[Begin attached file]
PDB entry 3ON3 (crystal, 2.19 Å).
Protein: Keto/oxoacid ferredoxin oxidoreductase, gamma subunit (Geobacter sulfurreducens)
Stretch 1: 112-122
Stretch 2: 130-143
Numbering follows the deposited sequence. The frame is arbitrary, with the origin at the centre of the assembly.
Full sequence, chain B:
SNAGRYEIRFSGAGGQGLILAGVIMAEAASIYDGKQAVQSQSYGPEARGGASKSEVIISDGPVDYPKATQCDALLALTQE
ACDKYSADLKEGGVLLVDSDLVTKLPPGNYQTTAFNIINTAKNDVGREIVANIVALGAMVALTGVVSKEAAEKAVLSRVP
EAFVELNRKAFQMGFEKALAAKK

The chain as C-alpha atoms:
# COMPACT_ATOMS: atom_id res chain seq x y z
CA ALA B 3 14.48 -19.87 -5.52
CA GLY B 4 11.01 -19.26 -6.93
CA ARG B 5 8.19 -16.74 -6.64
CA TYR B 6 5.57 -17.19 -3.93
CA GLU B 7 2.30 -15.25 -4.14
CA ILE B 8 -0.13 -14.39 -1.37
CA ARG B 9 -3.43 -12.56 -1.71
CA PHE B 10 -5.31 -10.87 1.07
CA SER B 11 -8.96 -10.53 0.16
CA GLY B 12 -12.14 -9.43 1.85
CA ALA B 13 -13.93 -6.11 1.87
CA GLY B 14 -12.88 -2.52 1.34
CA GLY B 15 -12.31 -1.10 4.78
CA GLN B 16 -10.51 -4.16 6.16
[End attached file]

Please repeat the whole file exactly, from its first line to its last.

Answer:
PDB entry 3ON3 (crystal, 2.19 Å).
Protein: Keto/oxoacid ferredoxin oxidoreductase, gamma subunit (Geobacter sulfurreducens)
Stretch 1: 112-122
Stretch 2: 130-143
Numbering follows the deposited sequence. The frame is arbitrary, with the origin at the centre of the assembly.
Full sequence, chain B:
SNAGRYEIRFSGAGGQGLILAGVIMAEAASIYDGKQAVQSQSYGPEARGGASKSEVIISDGPVDYPKATQCDALLALTQE
ACDKYSADLKEGGVLLVDSDLVTKLPPGNYQTTAFNIINTAKNDVGREIVANIVALGAMVALTGVVSKEAAEKAVLSRVP
EAFVELNRKAFQMGFEKALAAKK

The chain as C-alpha atoms:
# COMPACT_ATOMS: atom_id res chain seq x y z
CA ALA B 3 14.48 -19.87 -5.52
CA GLY B 4 11.01 -19.26 -6.93
CA ARG B 5 8.19 -16.74 -6.64
CA TYR B 6 5.57 -17.19 -3.93
CA GLU B 7 2.30 -15.25 -4.14
CA ILE B 8 -0.13 -14.39 -1.37
CA ARG B 9 -3.43 -12.56 -1.71
CA PHE B 10 -5.31 -10.87 1.07
CA SER B 11 -8.96 -10.53 0.16
CA GLY B 12 -12.14 -9.43 1.85
CA ALA B 13 -13.93 -6.11 1.87
CA GLY B 14 -12.88 -2.52 1.34
CA GLY B 15 -12.31 -1.10 4.78
CA GLN B 16 -10.51 -4.16 6.16